Fix what is still fixable, before it is too late

Ms. Clark, if I may suggest, instead of taking advice from the “business community” you should listen to the “people of B.C.

Dear Ms. Clark, if you are transparent and an honest person, you would come clean on the record of mismanagement of the shape we are in—in B.C.

Since the Liberals took the reins, I ask how many schools have closed their doors? How many hospital beds, and emergency rooms have disappeared?

Ever since I have lived in Princeton, which is at the end of the most horrible un-looked after piece of highway in B.C., the powers that be have chosen to close 24/7 ER services and thereby forcing us to use the 911 system for our accident victims while the closest centralized hospital is in Penticton.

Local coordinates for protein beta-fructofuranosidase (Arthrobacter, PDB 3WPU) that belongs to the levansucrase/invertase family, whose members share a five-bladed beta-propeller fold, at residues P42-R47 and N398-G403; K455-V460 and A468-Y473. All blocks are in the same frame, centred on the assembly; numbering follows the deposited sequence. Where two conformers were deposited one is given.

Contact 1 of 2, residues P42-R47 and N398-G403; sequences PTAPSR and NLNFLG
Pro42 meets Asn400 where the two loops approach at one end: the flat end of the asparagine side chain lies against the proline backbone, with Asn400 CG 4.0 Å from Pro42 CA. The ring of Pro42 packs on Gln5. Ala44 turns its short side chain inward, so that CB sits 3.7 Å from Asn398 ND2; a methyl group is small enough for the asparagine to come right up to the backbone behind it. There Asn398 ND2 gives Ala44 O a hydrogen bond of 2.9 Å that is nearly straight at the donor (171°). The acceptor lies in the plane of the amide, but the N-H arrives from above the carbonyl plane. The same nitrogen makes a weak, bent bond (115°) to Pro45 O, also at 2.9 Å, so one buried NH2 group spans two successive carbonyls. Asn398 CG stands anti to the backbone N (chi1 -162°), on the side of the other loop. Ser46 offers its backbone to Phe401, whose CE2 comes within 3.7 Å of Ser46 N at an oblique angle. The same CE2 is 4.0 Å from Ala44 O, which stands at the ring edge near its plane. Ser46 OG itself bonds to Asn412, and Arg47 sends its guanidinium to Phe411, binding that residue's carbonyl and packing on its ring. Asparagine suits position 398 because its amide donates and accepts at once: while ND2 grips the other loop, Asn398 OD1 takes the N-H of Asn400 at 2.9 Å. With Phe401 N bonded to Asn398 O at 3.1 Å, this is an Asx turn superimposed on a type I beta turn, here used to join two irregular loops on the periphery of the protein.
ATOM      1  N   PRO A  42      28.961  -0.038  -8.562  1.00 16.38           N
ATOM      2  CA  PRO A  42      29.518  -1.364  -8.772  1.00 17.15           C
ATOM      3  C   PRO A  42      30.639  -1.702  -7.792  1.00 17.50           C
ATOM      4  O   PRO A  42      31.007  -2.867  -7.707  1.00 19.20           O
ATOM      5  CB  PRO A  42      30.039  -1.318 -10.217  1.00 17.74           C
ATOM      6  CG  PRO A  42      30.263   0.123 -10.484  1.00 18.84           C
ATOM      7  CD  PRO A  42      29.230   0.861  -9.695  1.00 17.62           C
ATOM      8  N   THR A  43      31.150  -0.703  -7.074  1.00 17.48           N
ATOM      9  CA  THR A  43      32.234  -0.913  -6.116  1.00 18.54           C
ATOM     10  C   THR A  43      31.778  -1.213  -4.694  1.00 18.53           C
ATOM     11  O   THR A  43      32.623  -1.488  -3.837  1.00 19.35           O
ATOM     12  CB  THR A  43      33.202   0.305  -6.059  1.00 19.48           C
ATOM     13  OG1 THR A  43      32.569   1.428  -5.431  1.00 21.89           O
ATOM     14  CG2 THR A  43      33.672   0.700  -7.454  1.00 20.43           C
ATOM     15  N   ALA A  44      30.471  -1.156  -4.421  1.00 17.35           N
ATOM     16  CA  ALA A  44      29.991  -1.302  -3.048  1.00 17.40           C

As it is some of our babies are born on the side of the Highway. While you sit on your “throne” in Victoria, some of our accident victims are dying on the way to either Penticton or Chilliwack for lack of services.

In my mind you can stop telling me what a wonderful job your government is providing for our economy, and how many jobs you created for us when over 4600 forestry workers are off work and your “Chinese Mining Concerns” are ahead of qualified “B.C. Miners” to get hired.

Well, Ms. Clark your effort to train 1,000,000 skilled workers in a few years, sounds like another promise bound to fail with some kind of screw up. The health care is a good example of how not to fix anything without a solid plan, as the haphazard efforts have proven without a doubt.

The liberals have proven themselves to be very inefficient and scandal prone from the very start.

Ms. Clark, if I may suggest, instead of taking advice from the “business community” you should listen to the “people of B.C.,” after all they are the ones who voted all the politicians into office.

Last but not least, “The Canada does not start here, but British Columbia could be Super Natural again”. So, speak to yourself, and shake the cobwebs from your head, fix what is still fixable before it is too late.

Yukon Eric Holopainen, Princeton, BC